Parashas Vayiggash

This week’s parashah recounts how Yosef revealed his identity to his brothers and arranged for Yaakov to come to Egypt to be with him. Yaakov arrived in Egypt during the second year of the famine, and the Torah describes the events that took place upon his arrival. At the end of the parashah, the Torah relates how the Egyptians, having run out of money, asked Yosef to let them sell themselves and their land to him for bread and obtained his assent to this arrangement.
The Maggid notes a number of puzzling aspects of the account of the interchange between the Egyptians and Yosef. The Egyptians say (Bereishis 47:19): “Buy us and our land for bread, and we along with our land will be slaves to Pharaoh.” Here, the Egyptians use repetitive language, for once Yosef bought the Egyptians and their land in his capacity of viceroy on Pharaoh’s behalf, then obviously they and their land would become Pharaoh’s property. The Egyptians continue (ibid.): “Provide seed, so that we may live and not die, and that the land will not be desolate.” Next, the Torah relates (ibid. 47:20): “So Yosef bought all the land in Egypt for Pharaoh, for each of the Egyptians sold his field, because the famine had overwhelmed them, and the land became Pharaoh’s.” Here, again, we have repetitive language: If Yosef bought all the land for Pharaoh, then obviously all the land became Pharaoh’s.
Shortly afterward, Yosef tells the Egyptians (ibid. 47:23): “Behold, I have bought you this day and your land for Pharaoh. Here is seed for you, so that you may sow the land.” This statement is odd; it is phrased as if Yosef is giving the Egyptians news that they did not know before. Yosef continues (ibid. 47:24): “And it will be at the harvests, that you will give a fifth to Pharaoh, and four parts will be yours, for seed of the field, and for your food, and for those of your households, and for food for your little ones.” Here, the phrase “and it will be at the harvests” seems unnecessary. Finally, the whole discussion about seed – the Egyptians’ request for seed and Yosef’s agreement to provide it – is bewildering. If the land was stricken by famine, what use was it for the Egyptians to have seed to plant?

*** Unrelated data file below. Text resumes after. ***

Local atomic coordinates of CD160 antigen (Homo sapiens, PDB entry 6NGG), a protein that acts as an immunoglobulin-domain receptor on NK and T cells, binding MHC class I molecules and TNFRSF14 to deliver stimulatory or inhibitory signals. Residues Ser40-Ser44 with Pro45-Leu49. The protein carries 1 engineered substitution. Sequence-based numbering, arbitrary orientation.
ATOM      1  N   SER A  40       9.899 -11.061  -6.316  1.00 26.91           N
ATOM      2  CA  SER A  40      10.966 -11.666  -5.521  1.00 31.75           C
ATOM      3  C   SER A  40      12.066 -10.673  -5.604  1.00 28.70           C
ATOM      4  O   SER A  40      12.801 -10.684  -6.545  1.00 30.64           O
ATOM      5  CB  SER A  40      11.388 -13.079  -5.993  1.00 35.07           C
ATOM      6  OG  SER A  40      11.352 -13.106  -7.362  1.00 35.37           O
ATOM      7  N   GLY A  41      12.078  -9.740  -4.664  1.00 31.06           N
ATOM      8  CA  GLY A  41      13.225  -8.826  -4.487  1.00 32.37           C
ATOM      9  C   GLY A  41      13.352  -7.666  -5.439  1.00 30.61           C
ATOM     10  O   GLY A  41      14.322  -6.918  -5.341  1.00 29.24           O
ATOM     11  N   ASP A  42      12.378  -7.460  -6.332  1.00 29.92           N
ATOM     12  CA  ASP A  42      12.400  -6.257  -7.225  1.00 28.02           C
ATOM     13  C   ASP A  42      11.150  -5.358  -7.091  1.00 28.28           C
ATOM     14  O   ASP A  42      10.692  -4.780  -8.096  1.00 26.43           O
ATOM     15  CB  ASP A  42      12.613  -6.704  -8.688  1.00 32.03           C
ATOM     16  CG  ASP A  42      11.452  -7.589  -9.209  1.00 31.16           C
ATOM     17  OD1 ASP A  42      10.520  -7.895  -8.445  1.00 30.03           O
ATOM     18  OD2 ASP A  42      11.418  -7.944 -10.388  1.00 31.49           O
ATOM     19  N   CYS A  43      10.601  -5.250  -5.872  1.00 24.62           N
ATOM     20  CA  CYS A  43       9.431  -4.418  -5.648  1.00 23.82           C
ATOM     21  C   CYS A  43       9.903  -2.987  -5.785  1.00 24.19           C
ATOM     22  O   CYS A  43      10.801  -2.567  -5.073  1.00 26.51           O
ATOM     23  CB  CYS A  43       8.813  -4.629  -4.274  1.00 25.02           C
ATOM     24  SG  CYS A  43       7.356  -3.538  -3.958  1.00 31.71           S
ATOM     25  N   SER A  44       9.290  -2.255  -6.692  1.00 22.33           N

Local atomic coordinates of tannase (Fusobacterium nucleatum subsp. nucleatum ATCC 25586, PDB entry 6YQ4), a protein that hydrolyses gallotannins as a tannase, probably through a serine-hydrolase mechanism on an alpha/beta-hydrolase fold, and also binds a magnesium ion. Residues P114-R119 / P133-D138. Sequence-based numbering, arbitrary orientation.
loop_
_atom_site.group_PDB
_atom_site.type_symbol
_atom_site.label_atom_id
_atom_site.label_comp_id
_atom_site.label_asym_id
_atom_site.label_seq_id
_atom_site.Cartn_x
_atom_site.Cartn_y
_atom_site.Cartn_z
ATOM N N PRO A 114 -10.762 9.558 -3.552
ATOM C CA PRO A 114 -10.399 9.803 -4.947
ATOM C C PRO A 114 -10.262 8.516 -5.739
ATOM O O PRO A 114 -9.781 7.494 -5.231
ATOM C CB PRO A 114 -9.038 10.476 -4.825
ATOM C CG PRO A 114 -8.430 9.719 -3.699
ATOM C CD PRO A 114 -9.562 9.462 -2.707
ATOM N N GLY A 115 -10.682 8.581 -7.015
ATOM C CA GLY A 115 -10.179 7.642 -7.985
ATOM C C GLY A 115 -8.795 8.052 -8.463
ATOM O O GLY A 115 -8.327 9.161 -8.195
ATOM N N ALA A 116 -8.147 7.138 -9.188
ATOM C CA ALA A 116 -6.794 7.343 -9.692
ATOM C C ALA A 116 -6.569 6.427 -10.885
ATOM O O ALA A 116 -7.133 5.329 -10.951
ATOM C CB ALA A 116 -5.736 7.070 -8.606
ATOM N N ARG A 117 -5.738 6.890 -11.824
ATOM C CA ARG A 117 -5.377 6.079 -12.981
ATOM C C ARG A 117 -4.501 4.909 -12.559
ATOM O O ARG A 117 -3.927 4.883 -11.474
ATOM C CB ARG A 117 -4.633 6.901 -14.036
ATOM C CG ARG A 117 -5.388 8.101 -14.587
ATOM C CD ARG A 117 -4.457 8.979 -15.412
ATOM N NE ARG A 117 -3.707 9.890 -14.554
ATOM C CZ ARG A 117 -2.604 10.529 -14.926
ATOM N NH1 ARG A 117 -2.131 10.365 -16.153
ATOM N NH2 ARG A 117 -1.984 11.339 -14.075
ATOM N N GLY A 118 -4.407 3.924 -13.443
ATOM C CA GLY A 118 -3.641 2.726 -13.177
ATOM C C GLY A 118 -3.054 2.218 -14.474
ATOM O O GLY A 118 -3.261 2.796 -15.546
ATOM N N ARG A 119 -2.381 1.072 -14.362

Regarding this last point, the Maggid cites a Midrash in Bereishis Rabbah 89:9 relating that upon Yaakov’s arrival, the famine stopped. He notes that, while we must accept what our Sages told us, it still would be worthwhile to try to explain how a famine that was supposed to last seven years lasted only two. Indeed, it seems that this outcome contradicts Yosef’s earlier statement to his brothers (Bereishis 45:6): “For this has been two years of famine in the midst of the land, and there are yet five years during which there will be neither plowing nor harvesting.” The Maggid offers an explanation for the end of the famine, and in the process resolves the difficulties raised above.
The Maggid begins by noting that the famine in Egypt was a supernatural occurrence – a Divinely-engineered miracle. Indeed, the Midrash (Bereishis Rabbah 90:6 and 91:5) relates that the famine set in suddenly, and all the grain the people had kept for themselves during the years of plenty instantly rotted. Even the bread they had in their baskets rotted, the moment the seven years of plenty ended. The reason Hashem brought on this miraculous famine was that He wanted all the money and property in Egypt to be concentrated in the hands of Pharaoh. Hashem had promised Avraham that his descendants would leave Egypt with great wealth, and having all of Egypt’s assets concentrated in one place would make it easy for the Jews departing Egypt to collect the promised wealth. While the produce the Egyptians had stored away for themselves rotted, the produce stored in Pharaoh’s storehouses in accordance with Yosef’s instructions remained intact. In fact, during the years of plenty, Pharaoh’s storehouses were endowed with special blessing (Bereishis Rabbah 90:5). Thus, while the famine brought suffering to both the people and the animals of Egypt and its surroundings, it brought Pharaoh tremendous good, for he acquired thereby all the money and land in Egypt. Hashem orchestrated this sequence of events so that everyone would come to Yosef to buy grain, and he would thereby amass for Pharaoh a huge amount of money.